And indeed, the 20-year U.S. Treasury bond has already lost 11% of its value just since its late July peak.
Yet Treasury bonds are still significantly over-extended above the prices that prevailed most of the time before, during, and after the 2008 financial crisis, except for two previous brief spike-ups, in 2008, and 2010 (and those ended with substantial plunges back to normal).
And now another problem for bonds has popped up.
As we all know, the Treasury Department, and both the Bush and Obama administrations battled the awful economic collapse of 2008 from the fiscal side, with greatly increased government spending, and massive stimulus and bail-out programs.
From the monetary side, the Federal Reserve used its normal stimulus tool of cutting interest rates, and when even drastic cuts had no impact, it launched what it admitted was an untried experiment, so-called quantitative easing, in an effort to do its part in helping to lift the economy out of the worst recession in 80 years.
That experiment, the Fed’s massive buying of paper assets, mostly U.S. Treasury bonds, was aimed at driving interest rates and bond yields down further – to promote borrowing and spending in the private sector to parallel the stimulative buying and spending by government.
When the first such program expired with the economy still only in a tepid recovery, additional QE programs followed; dubbed QE2, ‘Operation Twist’, and QE3 (which was just announced last month).
The Fed’s current balance sheet was released this week. It shows that as a result of those QE programs the Fed is now holding $1.66 trillion in U.S. Treasury bonds, and $926.7 billion in mortgage-backed securities. But it had pledged to continue the program through 2013 (or until the economy improves enough to have the unemployment rate down to 6.5%). At the current rate of purchases, that would mean the purchase of an additional $1.02 trillion of Treasury bonds this year.
The need for this degree of asset purchases was not envisioned in the beginning. Yet even with the earlier totals, many economists wondered how the second half of the grand experiment would eventually be worked out. That is, how would the Fed manage to eventually reverse its efforts and sell those assets off its balance sheet without driving interest and bond yields sharply higher, bond prices sharply lower, thus hurting the economy and bond investors?
It hadn’t seemed to be of immediate concern – until the Fed released the minutes of its last FOMC meeting this week.
Those minutes reveal that several FOMC committee members think that with the economic recovery showing increasing strength, the Fed will need to halt the bond purchases well before the end of 2013.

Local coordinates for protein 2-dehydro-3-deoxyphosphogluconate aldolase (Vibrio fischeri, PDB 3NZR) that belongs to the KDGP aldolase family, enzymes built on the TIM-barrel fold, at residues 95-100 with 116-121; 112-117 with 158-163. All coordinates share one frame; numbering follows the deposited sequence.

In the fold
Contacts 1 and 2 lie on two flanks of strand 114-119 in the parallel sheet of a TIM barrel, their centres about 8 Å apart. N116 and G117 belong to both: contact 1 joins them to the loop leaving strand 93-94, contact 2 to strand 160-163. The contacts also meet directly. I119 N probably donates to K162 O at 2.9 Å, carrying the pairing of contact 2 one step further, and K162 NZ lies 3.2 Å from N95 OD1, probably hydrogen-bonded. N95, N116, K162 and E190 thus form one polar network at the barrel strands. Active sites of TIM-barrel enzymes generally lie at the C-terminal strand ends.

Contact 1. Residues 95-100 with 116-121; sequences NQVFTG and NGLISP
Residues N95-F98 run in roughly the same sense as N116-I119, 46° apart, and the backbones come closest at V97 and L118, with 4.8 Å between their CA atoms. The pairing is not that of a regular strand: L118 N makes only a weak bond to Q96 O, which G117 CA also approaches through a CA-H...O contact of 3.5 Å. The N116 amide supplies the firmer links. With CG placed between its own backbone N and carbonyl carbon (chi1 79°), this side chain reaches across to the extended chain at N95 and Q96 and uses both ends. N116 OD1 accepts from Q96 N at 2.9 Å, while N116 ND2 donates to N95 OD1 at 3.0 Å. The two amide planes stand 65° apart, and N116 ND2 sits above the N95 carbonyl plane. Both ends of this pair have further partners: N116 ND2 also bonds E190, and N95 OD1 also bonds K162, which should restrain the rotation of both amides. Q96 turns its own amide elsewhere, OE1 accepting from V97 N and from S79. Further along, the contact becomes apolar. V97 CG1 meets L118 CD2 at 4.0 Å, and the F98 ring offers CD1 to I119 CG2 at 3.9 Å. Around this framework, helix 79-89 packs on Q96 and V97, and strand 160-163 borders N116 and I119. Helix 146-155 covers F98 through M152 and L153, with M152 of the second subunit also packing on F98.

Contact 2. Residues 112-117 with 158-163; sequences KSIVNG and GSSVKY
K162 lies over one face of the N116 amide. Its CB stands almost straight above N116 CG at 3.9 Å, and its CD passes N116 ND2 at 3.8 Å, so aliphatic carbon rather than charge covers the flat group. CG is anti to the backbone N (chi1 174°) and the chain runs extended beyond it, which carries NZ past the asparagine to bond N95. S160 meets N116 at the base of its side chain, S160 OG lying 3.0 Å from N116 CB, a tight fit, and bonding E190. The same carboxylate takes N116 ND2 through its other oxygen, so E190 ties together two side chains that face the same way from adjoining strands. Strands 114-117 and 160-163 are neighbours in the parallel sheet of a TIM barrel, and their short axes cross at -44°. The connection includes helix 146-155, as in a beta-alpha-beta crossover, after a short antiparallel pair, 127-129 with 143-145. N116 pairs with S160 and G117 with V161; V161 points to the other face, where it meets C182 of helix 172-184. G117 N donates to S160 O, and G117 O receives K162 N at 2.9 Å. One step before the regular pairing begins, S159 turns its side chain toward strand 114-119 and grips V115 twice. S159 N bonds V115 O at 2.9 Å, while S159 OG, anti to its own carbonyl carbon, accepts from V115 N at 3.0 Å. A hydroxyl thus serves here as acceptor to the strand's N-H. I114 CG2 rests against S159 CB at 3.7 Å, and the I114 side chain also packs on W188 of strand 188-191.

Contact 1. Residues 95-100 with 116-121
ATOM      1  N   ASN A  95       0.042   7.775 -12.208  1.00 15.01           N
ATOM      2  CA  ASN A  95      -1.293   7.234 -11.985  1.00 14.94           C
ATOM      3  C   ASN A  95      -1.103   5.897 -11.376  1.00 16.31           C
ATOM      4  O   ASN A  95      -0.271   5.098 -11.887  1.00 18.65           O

That moves up the timetable of worry about how the Fed would subsequently be able to take the next step of selling off the bonds it already owns.
And with that worry, another problem has risen for bonds.
As I have been warning, someone is beating the Fed to the bond exit door. The selling has the 20-year bond already down 11% since July. And now the Fed’s release of its FOMC meeting minutes this week is likely to put more pressure on bond-traders and large institutional holders to bail out of bonds even faster in order to stay ahead of further selling pressure that might result from the Fed halting its supportive bond-buying earlier than previously thought.
Look out below for bonds?
In the interest of full disclosure, I and my subscribers have a 20% position in the ProShares Short 20-year bond etf, symbol TBF.
Related Tickers: ProShares UltraShort 20+ Year Treasury ETF (NYSEARCA:TBT), ProShares Short 20+ Year Treasury ETF (NYSEARCA:TBF), iShares Barclays 20+ Year Treas Bond ETF (NYSEARCA:TLT), iShares Barclays Short Treasury Bond Fund (NYSEARCA:SHV), Vanguard Total Bond Market ETF (NYSEARCA:BND), PIMCO ETF Trust (NYSEARCA:BOND).
Sy Harding is editor of the Street Smart Report, and the free market blog, www.streetsmartpost.com. The Street Smart Report Online includes research and analysis on the economy and markets, and provides charts and buy and sell signals on the major market indexes, sectors, bonds, gold, individual stocks and etf’s, including short-sales and ‘inverse’ etf’s. It provides two model portfolios as guides. One is based on our Seasonal Timing Strategy, one on our Market-Timing Strategy.